It is located next to the Plettenberg Bay Country Club, close to the town’s main beach and shops and it incorporates several different suburbs with properties priced from R1.8 million to R12 million.
Buyers at Schoongezicht have three years in which to build their homes, he says.
According to Maggi-Mae Vidas, co-owner of Aida Fishhoek franchise, buyers are back in the market, albeit slow.
First-time buyers are especially active in the residential market, buying homes priced at less than R1 million, and can get three bedroom apartments in this price range in Fishhoek.
She notes that buyers who are realistic about what they can afford no longer battle to obtain home loans.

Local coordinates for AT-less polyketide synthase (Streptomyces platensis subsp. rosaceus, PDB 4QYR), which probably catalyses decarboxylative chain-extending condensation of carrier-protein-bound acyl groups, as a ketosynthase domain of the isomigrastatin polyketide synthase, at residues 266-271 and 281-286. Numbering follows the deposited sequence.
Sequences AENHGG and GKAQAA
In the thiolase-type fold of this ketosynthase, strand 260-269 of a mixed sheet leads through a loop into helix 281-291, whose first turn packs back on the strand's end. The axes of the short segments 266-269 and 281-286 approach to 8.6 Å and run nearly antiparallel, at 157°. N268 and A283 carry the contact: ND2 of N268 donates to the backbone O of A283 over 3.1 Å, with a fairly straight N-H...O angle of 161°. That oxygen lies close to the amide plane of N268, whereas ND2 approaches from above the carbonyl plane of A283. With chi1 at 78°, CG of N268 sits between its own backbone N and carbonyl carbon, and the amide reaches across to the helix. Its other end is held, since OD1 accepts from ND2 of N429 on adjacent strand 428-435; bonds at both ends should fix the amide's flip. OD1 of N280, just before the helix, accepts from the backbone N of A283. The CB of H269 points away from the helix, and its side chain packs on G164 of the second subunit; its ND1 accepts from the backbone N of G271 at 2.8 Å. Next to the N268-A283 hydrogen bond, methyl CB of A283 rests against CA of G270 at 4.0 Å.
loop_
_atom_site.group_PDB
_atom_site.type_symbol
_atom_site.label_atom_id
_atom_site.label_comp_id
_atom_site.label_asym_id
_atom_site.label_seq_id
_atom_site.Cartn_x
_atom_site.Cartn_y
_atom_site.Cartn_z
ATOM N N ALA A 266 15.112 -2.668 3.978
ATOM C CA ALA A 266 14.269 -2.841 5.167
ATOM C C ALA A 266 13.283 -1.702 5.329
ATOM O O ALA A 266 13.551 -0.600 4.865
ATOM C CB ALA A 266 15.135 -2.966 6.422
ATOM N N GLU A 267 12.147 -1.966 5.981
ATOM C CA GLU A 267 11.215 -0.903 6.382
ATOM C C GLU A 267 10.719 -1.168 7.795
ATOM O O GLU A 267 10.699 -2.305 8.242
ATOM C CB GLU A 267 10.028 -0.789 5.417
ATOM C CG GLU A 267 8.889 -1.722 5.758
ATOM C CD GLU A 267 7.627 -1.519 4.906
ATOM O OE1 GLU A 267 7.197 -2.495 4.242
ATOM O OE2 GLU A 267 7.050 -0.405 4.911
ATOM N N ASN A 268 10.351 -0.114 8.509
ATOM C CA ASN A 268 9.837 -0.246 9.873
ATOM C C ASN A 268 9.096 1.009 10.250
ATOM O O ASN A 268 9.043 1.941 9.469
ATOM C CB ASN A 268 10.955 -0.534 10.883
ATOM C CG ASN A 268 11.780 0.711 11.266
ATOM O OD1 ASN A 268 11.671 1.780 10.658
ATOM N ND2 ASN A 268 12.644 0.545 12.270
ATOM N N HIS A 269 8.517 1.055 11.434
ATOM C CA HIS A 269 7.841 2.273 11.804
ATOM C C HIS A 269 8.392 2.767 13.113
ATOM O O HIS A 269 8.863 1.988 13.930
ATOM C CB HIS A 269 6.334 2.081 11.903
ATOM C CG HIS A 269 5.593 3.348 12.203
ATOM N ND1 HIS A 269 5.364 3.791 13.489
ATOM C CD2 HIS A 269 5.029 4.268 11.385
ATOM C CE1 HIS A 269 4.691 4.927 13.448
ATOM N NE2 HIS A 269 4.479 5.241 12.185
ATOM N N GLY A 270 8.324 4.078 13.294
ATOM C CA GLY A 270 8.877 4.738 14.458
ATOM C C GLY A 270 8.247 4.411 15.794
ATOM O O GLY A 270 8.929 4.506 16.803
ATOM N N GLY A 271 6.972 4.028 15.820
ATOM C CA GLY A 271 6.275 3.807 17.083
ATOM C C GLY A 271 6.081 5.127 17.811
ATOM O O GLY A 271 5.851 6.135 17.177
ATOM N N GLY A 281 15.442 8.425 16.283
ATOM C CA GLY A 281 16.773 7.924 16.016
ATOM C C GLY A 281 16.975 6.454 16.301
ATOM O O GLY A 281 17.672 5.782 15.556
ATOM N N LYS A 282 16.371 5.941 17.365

Uncertainty regarding the economic outlook is also drawing investors in the buy-to-let market as seen in the number of cash buyers who prefer to invest in property than any other investment assets.
Vidas points out that landlords currently earn between four and five percent of capital outlay.
First-time buyers and investors are not the only ones drawn to Fishhoek, people relocating to the area mostly from Gauteng and are buying as second home buyers.
Vidas adds that their core market remains local residents who scale up or down.
Older residents cite maintenance costs on a larger property as the main reason for buying smaller properties, while young families needing larger accommodation tend to sell their starter homes and buy family homes. – Denise Mhlanga